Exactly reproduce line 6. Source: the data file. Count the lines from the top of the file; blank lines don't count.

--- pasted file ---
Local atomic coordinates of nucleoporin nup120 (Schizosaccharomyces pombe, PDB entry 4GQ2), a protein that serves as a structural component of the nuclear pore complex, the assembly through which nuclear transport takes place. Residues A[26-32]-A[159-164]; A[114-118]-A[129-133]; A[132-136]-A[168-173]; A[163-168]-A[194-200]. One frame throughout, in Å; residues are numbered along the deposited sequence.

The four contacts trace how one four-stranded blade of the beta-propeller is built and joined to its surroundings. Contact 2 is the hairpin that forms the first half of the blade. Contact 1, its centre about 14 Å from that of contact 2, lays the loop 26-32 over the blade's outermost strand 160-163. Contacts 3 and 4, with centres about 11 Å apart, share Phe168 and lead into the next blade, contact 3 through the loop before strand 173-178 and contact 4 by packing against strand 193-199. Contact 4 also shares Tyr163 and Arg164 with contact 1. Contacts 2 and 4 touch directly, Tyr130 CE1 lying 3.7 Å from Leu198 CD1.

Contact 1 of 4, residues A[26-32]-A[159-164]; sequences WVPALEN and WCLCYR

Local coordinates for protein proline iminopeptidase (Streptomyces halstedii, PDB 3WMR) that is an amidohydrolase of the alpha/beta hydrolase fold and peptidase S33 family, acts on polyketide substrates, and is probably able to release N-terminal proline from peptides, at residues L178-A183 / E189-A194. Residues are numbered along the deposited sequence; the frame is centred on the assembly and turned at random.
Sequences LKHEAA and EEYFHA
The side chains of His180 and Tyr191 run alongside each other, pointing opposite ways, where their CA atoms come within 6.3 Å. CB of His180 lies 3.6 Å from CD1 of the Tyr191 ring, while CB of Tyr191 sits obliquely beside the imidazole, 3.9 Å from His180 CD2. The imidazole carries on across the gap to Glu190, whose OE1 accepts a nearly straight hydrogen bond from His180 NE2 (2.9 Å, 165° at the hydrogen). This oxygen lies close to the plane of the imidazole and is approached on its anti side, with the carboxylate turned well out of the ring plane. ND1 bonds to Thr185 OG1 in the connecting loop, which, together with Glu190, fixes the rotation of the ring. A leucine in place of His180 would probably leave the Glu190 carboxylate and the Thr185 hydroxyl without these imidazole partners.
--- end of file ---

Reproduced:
The side chains of His180 and Tyr191 run alongside each other, pointing opposite ways, where their CA atoms come within 6.3 Å. CB of His180 lies 3.6 Å from CD1 of the Tyr191 ring, while CB of Tyr191 sits obliquely beside the imidazole, 3.9 Å from His180 CD2. The imidazole carries on across the gap to Glu190, whose OE1 accepts a nearly straight hydrogen bond from His180 NE2 (2.9 Å, 165° at the hydrogen). This oxygen lies close to the plane of the imidazole and is approached on its anti side, with the carboxylate turned well out of the ring plane. ND1 bonds to Thr185 OG1 in the connecting loop, which, together with Glu190, fixes the rotation of the ring. A leucine in place of His180 would probably leave the Glu190 carboxylate and the Thr185 hydroxyl without these imidazole partners.